“I want more information. See what else you can glean from the kids, and I’ll see what the Wheelers have to say. Let’s meet back here fifteen minutes before dismissal and compare notes before we announce this,” he said, indicating his notepad with disgust.
Upon the pad were written the final tally for the nominations for homecoming queen:
Three names. Only three girls had even been nominated. Not even a single pity vote for someone unpopular, or a ridiculous vote to protest the status quo.
The stink of conspiracy grew stronger by the second.
Although Maddie had given Tom leave to run a few errands while she and Trixie were in the doctor’s office, she’d expected him to be back by now. After all, they had been here for three and a half hours. Just as she was reaching for her cell phone to call him, the sleek black Wheeler limousine pulled into the lot.
Instead of Tom jumping from the driver’s seat and rushing around to open the door for them, Matthew Wheeler himself alighted from the rear compartment. Maddie gave him a surprised glance. “I thought you were meeting us at the school at 1:30,” she said.
“I wasn’t getting anything done, so I decided I’d rather have lunch with you lovely ladies,” Matt replied with his most charming smile.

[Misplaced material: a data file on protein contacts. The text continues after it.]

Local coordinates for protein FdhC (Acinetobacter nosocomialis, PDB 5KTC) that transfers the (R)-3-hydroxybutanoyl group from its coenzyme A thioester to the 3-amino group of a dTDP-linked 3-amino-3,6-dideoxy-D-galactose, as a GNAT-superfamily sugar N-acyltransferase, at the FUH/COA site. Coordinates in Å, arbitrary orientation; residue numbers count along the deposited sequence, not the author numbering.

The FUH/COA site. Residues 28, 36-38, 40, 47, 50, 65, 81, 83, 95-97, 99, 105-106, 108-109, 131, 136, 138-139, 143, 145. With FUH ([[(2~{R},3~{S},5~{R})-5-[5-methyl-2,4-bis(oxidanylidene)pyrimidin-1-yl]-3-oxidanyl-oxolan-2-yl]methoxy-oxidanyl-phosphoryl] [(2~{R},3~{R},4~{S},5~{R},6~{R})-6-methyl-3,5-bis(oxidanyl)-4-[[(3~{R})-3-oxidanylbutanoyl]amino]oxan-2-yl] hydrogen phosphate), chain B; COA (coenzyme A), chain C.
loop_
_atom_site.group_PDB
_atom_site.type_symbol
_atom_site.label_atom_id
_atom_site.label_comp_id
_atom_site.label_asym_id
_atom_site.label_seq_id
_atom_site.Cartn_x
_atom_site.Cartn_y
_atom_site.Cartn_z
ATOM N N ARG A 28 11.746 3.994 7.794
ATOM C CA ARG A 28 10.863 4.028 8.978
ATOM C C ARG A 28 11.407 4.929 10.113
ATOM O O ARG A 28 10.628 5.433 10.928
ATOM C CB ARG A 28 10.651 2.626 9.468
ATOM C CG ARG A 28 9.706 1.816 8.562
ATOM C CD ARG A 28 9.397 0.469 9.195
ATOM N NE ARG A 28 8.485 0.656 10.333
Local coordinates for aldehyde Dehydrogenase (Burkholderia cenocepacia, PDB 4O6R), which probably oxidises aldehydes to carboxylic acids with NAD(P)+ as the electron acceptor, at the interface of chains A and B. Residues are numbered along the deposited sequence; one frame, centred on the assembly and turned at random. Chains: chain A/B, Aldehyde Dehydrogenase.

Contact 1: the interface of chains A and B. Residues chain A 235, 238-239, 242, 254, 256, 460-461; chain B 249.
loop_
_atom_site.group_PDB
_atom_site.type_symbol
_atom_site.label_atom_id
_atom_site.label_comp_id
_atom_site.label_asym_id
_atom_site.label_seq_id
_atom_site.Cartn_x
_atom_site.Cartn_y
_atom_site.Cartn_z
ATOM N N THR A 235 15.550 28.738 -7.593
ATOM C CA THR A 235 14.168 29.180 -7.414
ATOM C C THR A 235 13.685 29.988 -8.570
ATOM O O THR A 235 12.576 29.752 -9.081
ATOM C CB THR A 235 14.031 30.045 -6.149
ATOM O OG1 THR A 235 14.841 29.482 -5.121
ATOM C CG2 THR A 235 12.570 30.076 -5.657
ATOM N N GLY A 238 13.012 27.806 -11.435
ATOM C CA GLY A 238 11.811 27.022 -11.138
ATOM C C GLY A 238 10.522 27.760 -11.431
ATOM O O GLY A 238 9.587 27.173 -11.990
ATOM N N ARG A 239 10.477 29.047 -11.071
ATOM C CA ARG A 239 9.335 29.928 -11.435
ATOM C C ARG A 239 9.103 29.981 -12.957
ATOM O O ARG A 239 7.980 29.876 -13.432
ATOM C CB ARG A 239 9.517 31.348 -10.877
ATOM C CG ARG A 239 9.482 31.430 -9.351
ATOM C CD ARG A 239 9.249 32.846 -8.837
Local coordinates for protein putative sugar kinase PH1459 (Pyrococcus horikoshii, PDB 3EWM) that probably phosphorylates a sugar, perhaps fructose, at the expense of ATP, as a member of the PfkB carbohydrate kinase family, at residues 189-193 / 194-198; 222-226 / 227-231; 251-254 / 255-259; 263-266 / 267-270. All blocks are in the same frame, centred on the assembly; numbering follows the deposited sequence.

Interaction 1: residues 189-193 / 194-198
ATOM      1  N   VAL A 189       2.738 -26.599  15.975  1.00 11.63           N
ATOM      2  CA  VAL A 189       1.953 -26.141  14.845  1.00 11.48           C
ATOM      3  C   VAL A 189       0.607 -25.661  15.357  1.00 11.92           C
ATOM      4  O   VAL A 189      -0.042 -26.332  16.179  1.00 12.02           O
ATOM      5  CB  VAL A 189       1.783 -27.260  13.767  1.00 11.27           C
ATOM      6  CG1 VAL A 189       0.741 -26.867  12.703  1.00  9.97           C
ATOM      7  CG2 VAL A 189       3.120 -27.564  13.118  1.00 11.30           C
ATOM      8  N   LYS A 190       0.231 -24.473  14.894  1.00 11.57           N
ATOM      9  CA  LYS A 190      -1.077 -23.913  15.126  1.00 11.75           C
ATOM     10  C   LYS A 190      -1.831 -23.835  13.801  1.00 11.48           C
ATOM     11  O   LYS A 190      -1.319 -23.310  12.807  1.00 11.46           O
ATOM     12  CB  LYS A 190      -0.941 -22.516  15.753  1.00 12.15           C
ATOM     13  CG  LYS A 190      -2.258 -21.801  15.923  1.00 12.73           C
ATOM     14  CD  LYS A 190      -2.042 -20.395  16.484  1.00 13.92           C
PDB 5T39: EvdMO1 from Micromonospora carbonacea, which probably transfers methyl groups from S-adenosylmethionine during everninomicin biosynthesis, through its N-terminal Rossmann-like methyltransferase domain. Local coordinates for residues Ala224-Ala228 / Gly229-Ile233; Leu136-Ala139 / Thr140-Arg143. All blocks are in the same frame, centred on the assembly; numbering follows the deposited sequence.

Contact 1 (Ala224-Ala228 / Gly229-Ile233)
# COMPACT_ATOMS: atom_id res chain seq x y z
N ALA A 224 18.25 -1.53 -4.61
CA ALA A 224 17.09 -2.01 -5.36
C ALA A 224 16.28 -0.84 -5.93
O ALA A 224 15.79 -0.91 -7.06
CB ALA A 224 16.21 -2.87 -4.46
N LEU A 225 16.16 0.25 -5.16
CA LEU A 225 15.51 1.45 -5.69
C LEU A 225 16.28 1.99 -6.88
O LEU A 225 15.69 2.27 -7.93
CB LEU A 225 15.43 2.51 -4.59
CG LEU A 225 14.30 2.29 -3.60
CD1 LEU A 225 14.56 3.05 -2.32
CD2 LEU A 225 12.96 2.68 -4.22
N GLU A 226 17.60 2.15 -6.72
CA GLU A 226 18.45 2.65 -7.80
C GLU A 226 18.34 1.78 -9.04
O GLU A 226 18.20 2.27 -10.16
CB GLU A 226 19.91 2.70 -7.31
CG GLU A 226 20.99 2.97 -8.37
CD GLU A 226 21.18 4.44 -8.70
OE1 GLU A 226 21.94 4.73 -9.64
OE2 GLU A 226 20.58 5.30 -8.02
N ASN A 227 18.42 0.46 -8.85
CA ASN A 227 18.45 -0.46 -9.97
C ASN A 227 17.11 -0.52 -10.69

Trixie scowled. “In other words, I’m disrupting your work life, too.”
Matt’s gentle expression matched his words as he wrapped an arm around her shoulders and placed a kiss on her brow. “No. You’re just reminding me that there are some things in life more important than mergers and money.”
Trixie sagged against him, head bowed ashamedly. “I’m sorry. I didn’t mean to snap at you.”
Matt and Maddie exchanged a look over Trixie’s head while Matt rubbed her back. “Tired, Little One?”
“Yeah,” she conceded.
“Let’s get out of here, then,” Matt said as he ushered the women into the limo.
Matt and Maddie took the rear seat, while Trixie collapsed onto the seat facing them. There was a large, comfy pillow on the seat beside her. Without thinking to question why it was there, Trixie laid her head down upon it. Before they had even driven a block, she was sound asleep.
Matt grabbed Maddie’s hand and brought it to his lips. “How about we just get some take-out lunch somewhere and have a nice picnic here in the car while we take a leisurely drive?”
“That sounds perfect,” Maddie agreed. “The poor dear found this morning to be very stressful, but I have a feeling she’s dreading this afternoon even more.”
“The meeting with Principal Stratton?” Matt asked with a wicked grin. “Or the shopping?”
He reached for the intercom to inform Tom of their plans as he ducked Maddie’s playful slap.